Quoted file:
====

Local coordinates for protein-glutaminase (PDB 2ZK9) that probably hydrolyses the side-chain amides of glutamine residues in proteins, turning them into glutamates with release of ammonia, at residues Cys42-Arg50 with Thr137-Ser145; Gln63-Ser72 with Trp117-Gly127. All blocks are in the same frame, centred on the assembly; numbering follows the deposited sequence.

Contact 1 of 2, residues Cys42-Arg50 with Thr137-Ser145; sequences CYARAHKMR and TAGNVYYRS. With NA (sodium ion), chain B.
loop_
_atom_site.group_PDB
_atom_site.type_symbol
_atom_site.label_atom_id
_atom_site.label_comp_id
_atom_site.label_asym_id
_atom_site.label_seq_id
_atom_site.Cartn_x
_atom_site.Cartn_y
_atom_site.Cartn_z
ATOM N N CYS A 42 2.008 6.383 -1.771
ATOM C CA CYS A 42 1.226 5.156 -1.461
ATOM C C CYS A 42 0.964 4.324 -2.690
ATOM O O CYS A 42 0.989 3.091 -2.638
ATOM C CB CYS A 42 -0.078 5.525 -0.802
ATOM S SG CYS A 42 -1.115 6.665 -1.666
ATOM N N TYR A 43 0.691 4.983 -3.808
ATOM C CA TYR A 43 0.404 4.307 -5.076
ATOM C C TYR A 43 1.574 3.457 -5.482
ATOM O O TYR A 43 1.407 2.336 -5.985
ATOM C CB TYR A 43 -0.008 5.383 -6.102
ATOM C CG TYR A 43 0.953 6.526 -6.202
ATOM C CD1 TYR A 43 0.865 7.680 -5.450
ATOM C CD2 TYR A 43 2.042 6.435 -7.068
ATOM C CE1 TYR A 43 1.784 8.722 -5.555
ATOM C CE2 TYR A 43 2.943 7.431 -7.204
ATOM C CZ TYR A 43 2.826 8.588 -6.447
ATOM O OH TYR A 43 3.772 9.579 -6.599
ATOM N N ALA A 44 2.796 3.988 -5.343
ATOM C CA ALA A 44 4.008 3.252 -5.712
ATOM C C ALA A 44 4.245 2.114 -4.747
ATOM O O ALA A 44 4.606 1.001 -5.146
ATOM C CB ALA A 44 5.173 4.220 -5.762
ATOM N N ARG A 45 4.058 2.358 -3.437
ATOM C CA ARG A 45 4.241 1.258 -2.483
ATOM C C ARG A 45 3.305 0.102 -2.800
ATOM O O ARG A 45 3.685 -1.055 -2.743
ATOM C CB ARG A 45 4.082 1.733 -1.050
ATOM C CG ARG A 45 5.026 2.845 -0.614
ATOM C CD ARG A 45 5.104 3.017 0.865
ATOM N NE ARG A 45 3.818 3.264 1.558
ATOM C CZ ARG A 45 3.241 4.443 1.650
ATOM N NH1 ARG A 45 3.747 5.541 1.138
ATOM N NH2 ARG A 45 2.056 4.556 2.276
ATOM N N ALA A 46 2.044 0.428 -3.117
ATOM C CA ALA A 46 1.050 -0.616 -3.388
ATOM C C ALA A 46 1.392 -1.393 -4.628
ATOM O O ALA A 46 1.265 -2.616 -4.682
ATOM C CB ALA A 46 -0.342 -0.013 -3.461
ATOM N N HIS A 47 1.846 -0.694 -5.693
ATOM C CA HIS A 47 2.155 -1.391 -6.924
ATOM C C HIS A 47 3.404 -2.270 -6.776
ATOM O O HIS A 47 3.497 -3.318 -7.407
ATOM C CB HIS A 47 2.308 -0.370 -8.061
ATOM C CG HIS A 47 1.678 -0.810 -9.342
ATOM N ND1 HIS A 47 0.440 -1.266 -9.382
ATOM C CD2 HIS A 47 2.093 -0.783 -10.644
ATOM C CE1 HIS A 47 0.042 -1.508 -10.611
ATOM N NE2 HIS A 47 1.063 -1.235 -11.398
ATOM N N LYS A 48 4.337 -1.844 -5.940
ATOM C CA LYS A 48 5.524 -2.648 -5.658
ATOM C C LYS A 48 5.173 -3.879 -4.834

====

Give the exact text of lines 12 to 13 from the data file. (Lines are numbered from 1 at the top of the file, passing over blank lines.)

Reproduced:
_atom_site.Cartn_z
ATOM N N CYS A 42 2.008 6.383 -1.771